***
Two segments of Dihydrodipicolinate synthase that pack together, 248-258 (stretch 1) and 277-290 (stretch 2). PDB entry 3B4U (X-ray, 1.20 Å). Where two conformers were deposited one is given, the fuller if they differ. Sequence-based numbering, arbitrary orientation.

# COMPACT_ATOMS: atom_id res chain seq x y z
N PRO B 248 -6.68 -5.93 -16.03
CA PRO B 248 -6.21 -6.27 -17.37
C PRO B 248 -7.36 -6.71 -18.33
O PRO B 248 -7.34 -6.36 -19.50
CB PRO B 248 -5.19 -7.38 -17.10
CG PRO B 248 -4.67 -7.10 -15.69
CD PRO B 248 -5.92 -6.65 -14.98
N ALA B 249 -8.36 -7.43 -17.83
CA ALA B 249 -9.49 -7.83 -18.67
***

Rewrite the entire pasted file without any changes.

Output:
Two segments of Dihydrodipicolinate synthase that pack together, 248-258 (stretch 1) and 277-290 (stretch 2). PDB entry 3B4U (X-ray, 1.20 Å). Where two conformers were deposited one is given, the fuller if they differ. Sequence-based numbering, arbitrary orientation.

# COMPACT_ATOMS: atom_id res chain seq x y z
N PRO B 248 -6.68 -5.93 -16.03
CA PRO B 248 -6.21 -6.27 -17.37
C PRO B 248 -7.36 -6.71 -18.33
O PRO B 248 -7.34 -6.36 -19.50
CB PRO B 248 -5.19 -7.38 -17.10
CG PRO B 248 -4.67 -7.10 -15.69
CD PRO B 248 -5.92 -6.65 -14.98
N ALA B 249 -8.36 -7.43 -17.83
CA ALA B 249 -9.49 -7.83 -18.67